NEW DELHI: A political heavyweight, Rajnath Singh joins as the Defence Minister at a time when the forces are at the cusp of major organisational and operational changes.
The task at hand for the new minister will be to smoothly implement the major restructuring envisaged for the Army, to bolster the dwindling combat squadrons of the Air Force with newer acquisitions, while speeding up the upgrade of the indigenous Tejas.
He will also need to speedily acquire strategic weapons and create the truly Blue Water Navy and arm it with sophisticated submarines, futuristic aircraft carriers and combat aircraft.
Lt-Gen Vinod Bhatia, Director of Centre for Joint Warfare Studies, said force accretion is an imperative from which the ministry cannot run away. “Modernization to meet the threat perceptions, squarely facing operational challenges and making rapid technological changes with the available resources will be the basics for the new Defence Minister,” he said.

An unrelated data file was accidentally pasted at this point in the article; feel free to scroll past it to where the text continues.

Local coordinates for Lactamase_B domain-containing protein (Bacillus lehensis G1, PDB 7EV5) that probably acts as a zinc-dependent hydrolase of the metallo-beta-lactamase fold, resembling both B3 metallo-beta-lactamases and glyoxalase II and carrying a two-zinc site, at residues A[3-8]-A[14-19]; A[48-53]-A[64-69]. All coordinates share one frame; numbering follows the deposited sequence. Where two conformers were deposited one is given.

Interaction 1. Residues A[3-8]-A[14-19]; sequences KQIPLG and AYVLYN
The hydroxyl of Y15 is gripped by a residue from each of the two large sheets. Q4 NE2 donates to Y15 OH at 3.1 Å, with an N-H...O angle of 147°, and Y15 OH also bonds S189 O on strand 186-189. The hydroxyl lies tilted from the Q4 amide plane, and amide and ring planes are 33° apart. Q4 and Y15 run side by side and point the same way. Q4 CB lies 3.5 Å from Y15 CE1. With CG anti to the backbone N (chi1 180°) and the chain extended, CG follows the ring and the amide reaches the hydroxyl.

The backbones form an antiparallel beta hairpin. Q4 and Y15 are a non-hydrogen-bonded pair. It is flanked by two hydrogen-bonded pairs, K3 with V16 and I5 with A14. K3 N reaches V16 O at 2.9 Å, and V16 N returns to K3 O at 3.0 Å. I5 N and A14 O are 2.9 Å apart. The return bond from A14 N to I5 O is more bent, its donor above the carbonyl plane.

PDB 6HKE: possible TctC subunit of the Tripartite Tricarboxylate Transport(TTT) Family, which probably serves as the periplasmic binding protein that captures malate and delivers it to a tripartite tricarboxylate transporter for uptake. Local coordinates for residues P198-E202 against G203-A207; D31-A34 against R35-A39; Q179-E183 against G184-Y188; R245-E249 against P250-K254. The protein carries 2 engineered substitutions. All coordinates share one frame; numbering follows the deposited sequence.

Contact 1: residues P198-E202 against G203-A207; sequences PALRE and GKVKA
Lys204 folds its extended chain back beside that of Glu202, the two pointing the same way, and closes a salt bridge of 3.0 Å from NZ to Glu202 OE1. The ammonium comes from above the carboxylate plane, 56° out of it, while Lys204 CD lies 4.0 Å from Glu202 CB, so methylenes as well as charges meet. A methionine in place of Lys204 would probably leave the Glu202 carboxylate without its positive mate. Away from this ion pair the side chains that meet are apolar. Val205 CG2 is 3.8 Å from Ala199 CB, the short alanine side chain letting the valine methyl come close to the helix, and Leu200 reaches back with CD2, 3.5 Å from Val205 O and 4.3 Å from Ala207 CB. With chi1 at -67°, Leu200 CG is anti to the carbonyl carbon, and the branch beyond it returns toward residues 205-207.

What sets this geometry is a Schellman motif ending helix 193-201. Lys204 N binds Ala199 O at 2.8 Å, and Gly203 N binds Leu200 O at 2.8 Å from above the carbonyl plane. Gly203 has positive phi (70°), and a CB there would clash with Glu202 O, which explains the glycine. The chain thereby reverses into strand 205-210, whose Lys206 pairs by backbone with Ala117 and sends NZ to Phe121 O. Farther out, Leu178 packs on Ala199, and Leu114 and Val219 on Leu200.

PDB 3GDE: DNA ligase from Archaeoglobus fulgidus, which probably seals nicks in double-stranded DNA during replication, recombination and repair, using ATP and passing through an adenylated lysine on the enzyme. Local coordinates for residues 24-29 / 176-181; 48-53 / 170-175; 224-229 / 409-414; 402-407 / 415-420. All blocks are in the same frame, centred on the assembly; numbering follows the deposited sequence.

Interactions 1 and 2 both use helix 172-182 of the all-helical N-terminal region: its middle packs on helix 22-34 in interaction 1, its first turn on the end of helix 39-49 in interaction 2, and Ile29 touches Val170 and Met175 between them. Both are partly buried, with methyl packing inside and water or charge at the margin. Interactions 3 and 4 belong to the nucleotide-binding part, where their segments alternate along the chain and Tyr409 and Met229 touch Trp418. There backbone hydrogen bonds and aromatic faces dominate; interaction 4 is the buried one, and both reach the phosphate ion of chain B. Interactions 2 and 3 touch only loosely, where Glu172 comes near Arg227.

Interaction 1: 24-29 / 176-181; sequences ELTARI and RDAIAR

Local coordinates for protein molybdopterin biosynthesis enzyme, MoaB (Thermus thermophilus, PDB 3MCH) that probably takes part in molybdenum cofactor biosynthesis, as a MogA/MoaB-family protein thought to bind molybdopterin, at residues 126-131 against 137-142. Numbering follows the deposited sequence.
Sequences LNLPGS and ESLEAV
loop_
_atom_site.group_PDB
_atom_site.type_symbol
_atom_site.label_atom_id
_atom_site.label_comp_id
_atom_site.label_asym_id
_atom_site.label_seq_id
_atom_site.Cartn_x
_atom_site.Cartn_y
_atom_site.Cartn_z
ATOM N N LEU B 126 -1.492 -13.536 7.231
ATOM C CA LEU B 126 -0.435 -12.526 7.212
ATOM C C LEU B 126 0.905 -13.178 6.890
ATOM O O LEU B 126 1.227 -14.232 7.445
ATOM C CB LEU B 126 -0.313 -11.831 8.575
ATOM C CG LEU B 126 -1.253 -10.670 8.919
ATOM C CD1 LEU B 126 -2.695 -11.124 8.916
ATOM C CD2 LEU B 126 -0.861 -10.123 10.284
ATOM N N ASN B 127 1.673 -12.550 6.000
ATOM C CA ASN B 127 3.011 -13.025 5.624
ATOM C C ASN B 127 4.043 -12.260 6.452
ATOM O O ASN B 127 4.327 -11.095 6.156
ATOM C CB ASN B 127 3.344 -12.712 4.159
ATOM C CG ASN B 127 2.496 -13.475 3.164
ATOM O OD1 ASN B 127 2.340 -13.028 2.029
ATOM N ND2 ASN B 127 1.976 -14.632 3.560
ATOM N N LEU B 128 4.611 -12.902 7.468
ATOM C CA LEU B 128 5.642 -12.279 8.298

Laxman Behera, Research Fellow, Institute for Defence Studies and Analysis feels, “Make in India needs to be the focus of the modernization plans for which strategic partnerships will be needed to acquire sophisticated and cutting edge technologies. Once resolved, such partnerships will help the country indigenize and rapidly induct strategic platforms to defend the country,” he said.
“Cutting timelines for the projects undertaken by the Defence Research and Development Organisation and the Ordnance Factory Board should be a priority, while introducing reforms within such big set-ups,” added a serving senior officer on condition of anonymity.
“Time lags and escalation in prices are things a modern set up cannot afford,” he said
Rajnath Singh will be presiding over the important task of weaning the country away from the rank of top weapon importers.
But this will also depend on the Defence Budget, which for the last several years, has been inadequate to meet the cost of needed acquisitions to modernize the forces.